/Bicentennial banner picking up support

Bicentennial banner picking up support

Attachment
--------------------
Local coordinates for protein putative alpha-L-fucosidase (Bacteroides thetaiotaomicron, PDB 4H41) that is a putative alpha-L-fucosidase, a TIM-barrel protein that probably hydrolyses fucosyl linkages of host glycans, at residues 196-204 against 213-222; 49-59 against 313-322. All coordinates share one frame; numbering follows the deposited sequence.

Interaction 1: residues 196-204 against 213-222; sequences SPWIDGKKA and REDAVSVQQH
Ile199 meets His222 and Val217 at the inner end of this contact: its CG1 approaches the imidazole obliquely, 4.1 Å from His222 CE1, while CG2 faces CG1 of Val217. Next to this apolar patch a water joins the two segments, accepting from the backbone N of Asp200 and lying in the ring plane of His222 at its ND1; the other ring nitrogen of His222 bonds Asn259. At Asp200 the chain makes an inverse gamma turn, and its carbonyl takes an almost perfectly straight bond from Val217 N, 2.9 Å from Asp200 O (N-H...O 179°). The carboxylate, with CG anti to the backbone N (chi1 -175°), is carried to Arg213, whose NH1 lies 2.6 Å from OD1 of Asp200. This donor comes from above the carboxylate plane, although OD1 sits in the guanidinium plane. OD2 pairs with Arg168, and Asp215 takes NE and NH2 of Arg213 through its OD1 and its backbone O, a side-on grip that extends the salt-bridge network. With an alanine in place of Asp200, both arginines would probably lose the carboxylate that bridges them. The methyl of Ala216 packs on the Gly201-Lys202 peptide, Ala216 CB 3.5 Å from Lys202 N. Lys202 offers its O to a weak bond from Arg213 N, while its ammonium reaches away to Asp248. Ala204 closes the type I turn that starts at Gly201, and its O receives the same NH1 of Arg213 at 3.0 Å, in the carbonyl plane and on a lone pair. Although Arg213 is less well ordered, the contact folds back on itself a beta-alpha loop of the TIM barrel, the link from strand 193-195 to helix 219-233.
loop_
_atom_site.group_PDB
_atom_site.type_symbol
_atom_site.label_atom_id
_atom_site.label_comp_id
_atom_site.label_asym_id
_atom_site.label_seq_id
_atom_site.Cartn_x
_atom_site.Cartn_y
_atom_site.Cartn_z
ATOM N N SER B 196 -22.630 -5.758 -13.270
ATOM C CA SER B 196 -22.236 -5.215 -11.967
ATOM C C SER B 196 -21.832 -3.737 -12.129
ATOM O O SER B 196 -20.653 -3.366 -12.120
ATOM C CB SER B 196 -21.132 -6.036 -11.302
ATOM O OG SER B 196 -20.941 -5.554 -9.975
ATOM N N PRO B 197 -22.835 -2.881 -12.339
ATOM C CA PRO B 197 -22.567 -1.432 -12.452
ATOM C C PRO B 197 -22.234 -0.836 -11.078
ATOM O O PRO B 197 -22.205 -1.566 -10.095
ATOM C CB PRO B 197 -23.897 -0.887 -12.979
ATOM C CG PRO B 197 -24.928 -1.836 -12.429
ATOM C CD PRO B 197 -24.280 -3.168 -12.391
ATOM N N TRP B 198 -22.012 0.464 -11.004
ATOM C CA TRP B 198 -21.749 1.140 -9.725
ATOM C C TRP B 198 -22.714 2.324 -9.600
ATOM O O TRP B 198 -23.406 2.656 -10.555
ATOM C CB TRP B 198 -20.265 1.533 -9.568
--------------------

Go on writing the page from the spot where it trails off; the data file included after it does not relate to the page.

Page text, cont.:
The Mississippi Economic Council unveiled the banner in October. It is currently being flown, or is planned to fly, in many locations. * This week, the Tupelo City Council unanimously voted to fly the bicentennial flag instead of the state banner in front of its new police headquarters which will open later in the month. * The University of Mississippi will display the bicentennial banner at its Oxford campus, starting Dec. 9, 2016, and ending Dec. 10, 2017, which is the official bicentennial date. After lowering the state flag in November, Delta State University will be flying the bicentennial banner in its main entrance in Cleveland. The banner is being displayed at several Mississippi branch locations by BancorpSouth, Tupelo. House Speaker Philip Gunn stated that this clearly shows there is a growing desire among Mississippians and entities for other options to the current state flag. “The same feelings I feel today are reflected in the statement I made earlier.” I want to find a solution for all Mississippians. Mississippi’s state emblem is the only one in the country that displays the Confederate battle banner. The state seal is displayed on the bicentennial banner, which has three horizontal bars of red, white, and blue bars. On the left side of this flag, you will see “Established 1817” while on the right, it says “2017 Bicentennial”. Mississippi is the last state to have the Confederate battle banner in an official capacity. Council members unanimously voted to fly the bicentennial banner from the new police headquarters in Tupelo. Some council members opposed the idea of the current state flag being flown. Nettie Davis, Tupelo Councilwoman, stated that she doesn’t believe she can support the current state flag being flown in Tupelo. “It is divisive to me as an individual and insulting.” “It doesn’t represent all the people in this state or community.” Ole Miss took the state flag off campus in 2015. This was after students led a campaign which saw the university administration sponsor the removal of the flag and placing the flag in university archives. Jon Scott, a university spokesperson, said that the university will fly the bicentennial banner to mark the anniversary of state entry into the union. He also said that the university will host events to celebrate the bicentennial. BancorpSouth, a publicly traded regional bank that has 239 branches in Mississippi, Alabama and Arkansas, Louisiana, Missouri. Tennessee, Tennessee, Texas and Louisiana, is the first to lower the state flag. It is a $14 billion publically traded regional bank. Randy Burchfield, a company spokesperson, said that the bank will fly the bicentennial banner this week at several branch locations throughout the state. Burchfield stated that the bank is flying the bicentennial banner of the state in celebration of the 200th anniversary of statehood. MEC President Blake Wilson made it clear that the banner was a banner and not a flag when it was unveiled. But he later told Mississippi Today that the banner could spark conversations about alternative flags to the current one. Wilson asked, “You have a brand that disenfranchises 37% of your population (who is African Americans), so why would that brand be used?” Wilson said, “It’s not an identity that unites people.” Wilson continued: “We are not suggesting or pushing this flag as an alternative. We are merely suggesting that this could be a way for one banner to be celebrated. We’ll see what people say about where it goes from there, how that stimulates discussion, and what that helps attract to. After his speech at July’s Neshoba County fair, Phil Bryant first spoke to Mississippi Today about the bicentennial banner. Bryant suggested that the banner could be flown above the Mississippi Civil Rights Museum in Jackson, which is set to open in 2017. Bryant stated in July that people will begin to adjust to the banner after it is unveiled. It’s a banner so state agencies and city halls can fly it. Bryant’s office didn’t respond to questions about this week’s banner’s acceptance. Mississippi Today asked Lt. Governor. Mississippi Today asked Lt. Gov. Tate Reeves if he saw the banner flying at state agencies alongside the state flag. Tate Reeves has stated that Mississippi voters should decide whether the state flag should be changed. Reeves spokeswoman Laura Hipp stated that she was unaware of any discussions between state leaders regarding banners flying on state property. “Obviously, we would need to investigate the legal implications of state agencies flying banners made by nonprofit entities but it seems like an slippery slope.” Mississippians, politicians, and business leaders have been debating the merits the current state flag for over 15 years. A ballot initiative sponsored in 2001 by the Mississippi Economic Council led a bitter campaign. Mississippians voted nearly 2-to-1 to preserve the current state flag. Since then, politics surrounding Confederate battle flags have changed – most notably when nine people were killed in an attack on a South Carolina church by a gunman. The flag was closely associated with the shooter. South Carolina and Alabama responded by permanently lowering the Confederate battle banner, which was being flown on state property in official capacities. After Gunn’s public statement that the state should change its flag, it was widely believed that the key issue in the 2016 legislative session was how to handle the Mississippi flag. The session saw 19 bills dealing with the flag die in committee, before they made it to the floor for votes. This issue will likely be re-examined in the 2017 regular session that begins January 3. The bicentennial banner is flying. Email us at info@mississippitoday.org. To support this work, you can make a regular donation to us today as part of the Spring Member Drive. This will allow us to continue important work such as this story. Our reporters give a human face to policy’s impact on everyday Mississippians by listening more closely and understanding their communities. To ensure that our work is aligned with the priorities and needs of Mississippians, we are listening to you. Click the button below to let us know what you think. Republish this Story You can freely republish our articles online or in print under a Creative Commons licence. This work is licensed under a Creative Commons Attribution-NoDerivatives 4.0 International License. Mississippi Today, Adam Ganucheau